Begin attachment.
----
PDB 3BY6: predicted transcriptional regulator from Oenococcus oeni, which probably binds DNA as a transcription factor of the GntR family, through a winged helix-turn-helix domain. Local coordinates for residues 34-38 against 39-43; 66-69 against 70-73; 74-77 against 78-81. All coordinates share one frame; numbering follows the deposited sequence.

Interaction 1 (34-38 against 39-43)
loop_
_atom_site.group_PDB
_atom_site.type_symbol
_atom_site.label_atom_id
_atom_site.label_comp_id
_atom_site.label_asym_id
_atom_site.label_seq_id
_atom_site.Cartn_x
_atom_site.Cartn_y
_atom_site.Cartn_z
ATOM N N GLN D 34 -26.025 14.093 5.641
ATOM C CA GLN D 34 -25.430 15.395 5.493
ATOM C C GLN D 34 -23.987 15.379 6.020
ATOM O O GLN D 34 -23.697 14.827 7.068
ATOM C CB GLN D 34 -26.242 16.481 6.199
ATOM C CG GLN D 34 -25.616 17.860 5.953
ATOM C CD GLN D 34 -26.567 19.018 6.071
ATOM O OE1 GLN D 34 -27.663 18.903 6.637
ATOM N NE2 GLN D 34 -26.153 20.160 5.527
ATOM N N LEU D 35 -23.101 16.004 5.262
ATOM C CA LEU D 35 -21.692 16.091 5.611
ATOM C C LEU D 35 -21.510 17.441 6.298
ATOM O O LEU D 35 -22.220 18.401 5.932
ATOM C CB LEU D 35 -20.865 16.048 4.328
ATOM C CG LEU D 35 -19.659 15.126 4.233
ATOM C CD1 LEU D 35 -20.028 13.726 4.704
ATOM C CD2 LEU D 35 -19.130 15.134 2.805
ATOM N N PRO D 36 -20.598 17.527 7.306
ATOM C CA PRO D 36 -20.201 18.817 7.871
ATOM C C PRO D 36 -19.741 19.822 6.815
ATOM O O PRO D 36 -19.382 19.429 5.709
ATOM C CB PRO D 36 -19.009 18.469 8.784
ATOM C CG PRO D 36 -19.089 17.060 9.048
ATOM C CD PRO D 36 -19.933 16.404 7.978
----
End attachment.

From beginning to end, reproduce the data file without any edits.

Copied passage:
PDB 3BY6: predicted transcriptional regulator from Oenococcus oeni, which probably binds DNA as a transcription factor of the GntR family, through a winged helix-turn-helix domain. Local coordinates for residues 34-38 against 39-43; 66-69 against 70-73; 74-77 against 78-81. All coordinates share one frame; numbering follows the deposited sequence.

Interaction 1 (34-38 against 39-43)
loop_
_atom_site.group_PDB
_atom_site.type_symbol
_atom_site.label_atom_id
_atom_site.label_comp_id
_atom_site.label_asym_id
_atom_site.label_seq_id
_atom_site.Cartn_x
_atom_site.Cartn_y
_atom_site.Cartn_z
ATOM N N GLN D 34 -26.025 14.093 5.641
ATOM C CA GLN D 34 -25.430 15.395 5.493
ATOM C C GLN D 34 -23.987 15.379 6.020
ATOM O O GLN D 34 -23.697 14.827 7.068
ATOM C CB GLN D 34 -26.242 16.481 6.199
ATOM C CG GLN D 34 -25.616 17.860 5.953
ATOM C CD GLN D 34 -26.567 19.018 6.071
ATOM O OE1 GLN D 34 -27.663 18.903 6.637
ATOM N NE2 GLN D 34 -26.153 20.160 5.527
ATOM N N LEU D 35 -23.101 16.004 5.262
ATOM C CA LEU D 35 -21.692 16.091 5.611
ATOM C C LEU D 35 -21.510 17.441 6.298
ATOM O O LEU D 35 -22.220 18.401 5.932
ATOM C CB LEU D 35 -20.865 16.048 4.328
ATOM C CG LEU D 35 -19.659 15.126 4.233
ATOM C CD1 LEU D 35 -20.028 13.726 4.704
ATOM C CD2 LEU D 35 -19.130 15.134 2.805
ATOM N N PRO D 36 -20.598 17.527 7.306
ATOM C CA PRO D 36 -20.201 18.817 7.871
ATOM C C PRO D 36 -19.741 19.822 6.815
ATOM O O PRO D 36 -19.382 19.429 5.709
ATOM C CB PRO D 36 -19.009 18.469 8.784
ATOM C CG PRO D 36 -19.089 17.060 9.048
ATOM C CD PRO D 36 -19.933 16.404 7.978